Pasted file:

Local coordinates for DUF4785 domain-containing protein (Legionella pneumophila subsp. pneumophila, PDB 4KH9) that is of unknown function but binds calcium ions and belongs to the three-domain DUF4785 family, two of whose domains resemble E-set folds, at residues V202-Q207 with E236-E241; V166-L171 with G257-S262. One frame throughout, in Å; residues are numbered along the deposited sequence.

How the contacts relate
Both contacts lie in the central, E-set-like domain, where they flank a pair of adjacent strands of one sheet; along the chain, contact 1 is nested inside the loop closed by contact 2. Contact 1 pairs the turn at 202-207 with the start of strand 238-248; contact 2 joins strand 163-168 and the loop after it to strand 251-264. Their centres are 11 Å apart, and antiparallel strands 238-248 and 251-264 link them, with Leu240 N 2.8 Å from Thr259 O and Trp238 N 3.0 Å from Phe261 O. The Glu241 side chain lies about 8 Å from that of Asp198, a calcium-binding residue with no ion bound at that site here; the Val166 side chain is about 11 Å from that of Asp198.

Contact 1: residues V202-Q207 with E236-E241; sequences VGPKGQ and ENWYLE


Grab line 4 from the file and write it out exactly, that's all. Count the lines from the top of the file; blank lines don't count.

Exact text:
Contact 1: residues V202-Q207 with E236-E241; sequences VGPKGQ and ENWYLE